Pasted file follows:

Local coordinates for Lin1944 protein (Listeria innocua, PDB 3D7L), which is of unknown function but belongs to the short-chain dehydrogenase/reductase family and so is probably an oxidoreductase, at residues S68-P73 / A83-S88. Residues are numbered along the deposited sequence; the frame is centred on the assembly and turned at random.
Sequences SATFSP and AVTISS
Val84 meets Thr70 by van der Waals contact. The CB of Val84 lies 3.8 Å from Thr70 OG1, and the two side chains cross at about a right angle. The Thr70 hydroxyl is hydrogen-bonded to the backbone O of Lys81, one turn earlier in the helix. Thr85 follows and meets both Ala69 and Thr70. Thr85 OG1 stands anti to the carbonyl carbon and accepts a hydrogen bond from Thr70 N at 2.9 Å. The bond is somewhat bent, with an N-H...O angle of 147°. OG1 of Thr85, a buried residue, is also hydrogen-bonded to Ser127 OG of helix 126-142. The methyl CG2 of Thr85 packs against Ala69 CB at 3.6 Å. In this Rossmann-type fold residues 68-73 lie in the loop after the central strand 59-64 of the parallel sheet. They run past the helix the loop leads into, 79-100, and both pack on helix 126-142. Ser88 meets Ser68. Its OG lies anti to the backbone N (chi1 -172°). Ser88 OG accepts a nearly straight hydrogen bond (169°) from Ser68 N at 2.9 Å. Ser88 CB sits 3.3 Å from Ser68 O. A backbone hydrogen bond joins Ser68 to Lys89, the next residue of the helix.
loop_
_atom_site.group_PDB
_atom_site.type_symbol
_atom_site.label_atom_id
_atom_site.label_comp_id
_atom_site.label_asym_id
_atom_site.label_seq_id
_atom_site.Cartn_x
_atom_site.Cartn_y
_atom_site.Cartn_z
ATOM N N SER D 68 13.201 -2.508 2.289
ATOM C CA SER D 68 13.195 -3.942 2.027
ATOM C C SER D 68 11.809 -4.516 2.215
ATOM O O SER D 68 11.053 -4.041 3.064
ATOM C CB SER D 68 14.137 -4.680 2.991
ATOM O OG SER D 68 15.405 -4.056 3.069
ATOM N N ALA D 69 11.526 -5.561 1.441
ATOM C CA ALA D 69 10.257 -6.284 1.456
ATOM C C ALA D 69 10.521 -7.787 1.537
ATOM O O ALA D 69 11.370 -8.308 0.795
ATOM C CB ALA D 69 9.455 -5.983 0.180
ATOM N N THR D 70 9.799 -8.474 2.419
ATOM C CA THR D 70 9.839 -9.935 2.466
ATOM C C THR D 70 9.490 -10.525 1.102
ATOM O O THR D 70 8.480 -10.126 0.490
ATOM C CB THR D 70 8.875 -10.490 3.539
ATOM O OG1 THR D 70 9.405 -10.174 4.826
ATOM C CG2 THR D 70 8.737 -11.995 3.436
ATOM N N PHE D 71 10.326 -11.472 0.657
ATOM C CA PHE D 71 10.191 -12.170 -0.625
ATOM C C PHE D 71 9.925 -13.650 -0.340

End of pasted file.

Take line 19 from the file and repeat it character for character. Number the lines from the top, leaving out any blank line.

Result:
ATOM O OG SER D 68 15.405 -4.056 3.069